Child's imagined life under Hitler wins richest literary prize

Set in Nazi Germany, it was described by the judges as unusual territory in New Zealand writing.

The country’s richest literary prize has gone to a novel that has already topped the bestseller list for the past year.

Catherine Chidgey’s The Wish Child marked a return after a gap of 13 years since her previous novel, The Transformation (2003) and nearly two decades since her debut with the award-winning In a Fishbone Church, published in 1998.

The Wish Child won the $50,000 of the Acorn Foundation Fiction Prize at the Ockham New Zealand Book Awards, presented last night in the opening event of the Auckland Writers Festival.

Set in Nazi Germany, it was described by the judges as unusual territory in New Zealand writing.

In announcing the winner, the verdict used phrases such as "elegantly written," "explores the fragility and strengths of humanity" and "quiet, almost chilling but radiant authority."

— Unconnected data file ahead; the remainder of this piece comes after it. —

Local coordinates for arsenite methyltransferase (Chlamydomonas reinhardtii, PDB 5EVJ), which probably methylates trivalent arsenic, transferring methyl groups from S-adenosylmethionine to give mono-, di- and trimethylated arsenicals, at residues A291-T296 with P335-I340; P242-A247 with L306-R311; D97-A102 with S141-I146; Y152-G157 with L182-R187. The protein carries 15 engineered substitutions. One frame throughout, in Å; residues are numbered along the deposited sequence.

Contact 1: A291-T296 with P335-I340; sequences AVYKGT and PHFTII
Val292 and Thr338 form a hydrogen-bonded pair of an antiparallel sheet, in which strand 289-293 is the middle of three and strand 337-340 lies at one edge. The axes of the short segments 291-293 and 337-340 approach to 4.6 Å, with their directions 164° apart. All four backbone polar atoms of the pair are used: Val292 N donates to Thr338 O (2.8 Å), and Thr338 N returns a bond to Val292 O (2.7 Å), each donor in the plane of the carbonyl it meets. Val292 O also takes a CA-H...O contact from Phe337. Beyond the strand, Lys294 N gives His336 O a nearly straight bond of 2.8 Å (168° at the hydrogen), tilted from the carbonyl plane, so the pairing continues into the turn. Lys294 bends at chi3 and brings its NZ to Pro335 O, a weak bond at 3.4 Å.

The book's high rating among the reading public attunes with the recent success of Hans Fallada's Alone in Berlin, published in 1947 but published in English only a few years ago.

It is also concerned with ordinary lives under Hitler's regime – albeit with a theme of resistance – and released this year as a British film production.

Ms Chidgey completed a near clean-sweep by female authors.

She faced competition from CK Stead and Owen Marshall, while the only male winner was Paris-based poet Andrew Johnston with his highbrow Fits & Starts, edging out the popular Hera Lindsay Bird with her eponymous first collection, which won the best first poetry book.

The winners were chosen from four finalists in four categories. All read short extracts from their works and the three other category winners (apart from fiction) received cash prizes of $10,000.

Other winners were:
Non-fiction (general): Wellington essayist Ashleigh Young’s Can You Tolerate This?
Non-fiction (illustrated): Dunedin-based Barbara Brookes’ A History of New Zealand Women.

The first book awards went to Ngarino Ellis for A Whakapapa of Tradition: 100 Years of Ngati Porou Carving, 1830-1930, with new photography by Natalie Robertson; Adam Dudding for My Father's Island: A Memoir; Gina Cole for Black Ice Matter; and Hera Lindsay Bird for Hera Lindsay Bird

The awards kick off five days of the Auckland Writers Festival.

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